Leading foreign media are commenting on the words of Polish Prime Minister Mateusz Morawiecki, who stated that our country will no longer supply Kiev with weapons. The media unanimously write that Poland is “one of the staunchest allies” of Ukraine, and also point out that the change in position takes place a few weeks before the parliamentary elections.
Prime Minister Mateusz Morawiecki’s statement that Poland no longer transfers weapons to Ukraine was widely reported around the world and appeared on the front pages of foreign portals.
The German “Spiegel” writes that “in a television interview, Prime Minister Mateusz Morawiecki spoke about suspending arms deliveries to Ukraine and thus caused confusion. It is not clear whether this statement was intended.” The German daily Tagesschau is equally cautious about the matter: “the context of the interview suggested that he probably did not mean a complete suspension of Polish weapons deliveries to Kiev.”
In turn, “Politico” places the latest announcements of the Polish Prime Minister in a broader political context. He writes that “although Warsaw initially supported the campaign to help the authorities in Kiev repel the Russian invasion, support waned as the consequences of aid to Ukraine became increasingly felt for Polish farmers.”
British journalists link the Polish Prime Minister’s statements with the ongoing election campaign and suggest that his words are of a political nature. The Financial Times claims that “the ruling party’s rhetoric is becoming increasingly belligerent ahead of the elections (…). Jarosław Kaczyński’s right-wing party, once a steadfast ally of Kiev, has experienced an erosion of support, especially among voters in rural areas who feel let down by “Warsaw”.
In the background there is a visa scandal and elections
The Spanish daily “La Razon” reminds that in addition to the issue of limiting arms supplies to Kiev raised by the prime minister, the government spokesman also announced the possible expiration of benefits for Ukrainian citizens living in Poland, which “may be a new tactic of the ruling party.” The French media talk not only about tactics, but also about diversion. – The ruling party is having problems due to the corruption scandal and is losing votes to the far right, which has a much more anti-Ukrainian position, reports Gulliver Cragg, a correspondent of France 24.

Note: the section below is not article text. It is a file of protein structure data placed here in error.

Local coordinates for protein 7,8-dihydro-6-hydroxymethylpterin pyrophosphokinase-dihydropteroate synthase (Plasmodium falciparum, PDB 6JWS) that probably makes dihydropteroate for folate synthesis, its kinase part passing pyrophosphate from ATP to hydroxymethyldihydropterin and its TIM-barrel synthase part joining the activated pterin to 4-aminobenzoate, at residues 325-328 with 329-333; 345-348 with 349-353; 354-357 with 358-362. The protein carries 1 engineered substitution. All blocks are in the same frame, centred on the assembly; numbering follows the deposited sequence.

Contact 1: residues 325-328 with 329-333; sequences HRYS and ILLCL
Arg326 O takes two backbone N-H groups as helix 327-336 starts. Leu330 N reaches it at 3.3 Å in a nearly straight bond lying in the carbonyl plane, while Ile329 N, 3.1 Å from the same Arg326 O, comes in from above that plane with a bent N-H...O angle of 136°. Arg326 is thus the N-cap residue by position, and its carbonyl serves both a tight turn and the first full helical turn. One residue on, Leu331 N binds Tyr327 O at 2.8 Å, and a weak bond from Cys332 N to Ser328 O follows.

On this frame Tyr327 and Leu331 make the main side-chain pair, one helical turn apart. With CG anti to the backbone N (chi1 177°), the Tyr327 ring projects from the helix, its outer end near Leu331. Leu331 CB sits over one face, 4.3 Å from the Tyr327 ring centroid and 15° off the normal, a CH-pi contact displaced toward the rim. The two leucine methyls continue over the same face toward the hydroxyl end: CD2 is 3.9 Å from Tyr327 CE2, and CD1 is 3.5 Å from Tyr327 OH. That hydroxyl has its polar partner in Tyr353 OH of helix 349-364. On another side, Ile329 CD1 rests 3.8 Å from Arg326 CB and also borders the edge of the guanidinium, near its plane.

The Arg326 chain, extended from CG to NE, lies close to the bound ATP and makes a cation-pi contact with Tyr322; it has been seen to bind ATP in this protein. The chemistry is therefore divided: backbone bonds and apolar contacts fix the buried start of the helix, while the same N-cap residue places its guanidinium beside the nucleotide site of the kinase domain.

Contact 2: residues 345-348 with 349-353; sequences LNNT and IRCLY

The corruption scandal related to the visa scandal mentioned by the journalist is another issue widely commented on by foreign media in the context of Poland. The bbb.com portal informs that “The EU demands answers regarding the visa scandal. The spokeswoman for the European Commission gave Warsaw two weeks to answer her detailed questions. (…) Germany also asked Poland for specific information on the number of visas issued. visas and the nationality of the persons who received them.
Euronews focuses on the consequences that the ruling party may suffer in connection with the spreading scandal. The portal writes that “the cascade of accusations threatens to tarnish the image of Prime Minister Mateusz Morawiecki, who based his re-election campaign to a large extent on a tough migration policy.”
The British “Guardian” points out that populists may challenge Europe this fall, and the upcoming elections in Poland will be “the most equal, the most ruthless and at the same time the most important vote in this country in decades.”
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Main photo source: PAP/Marcin Obara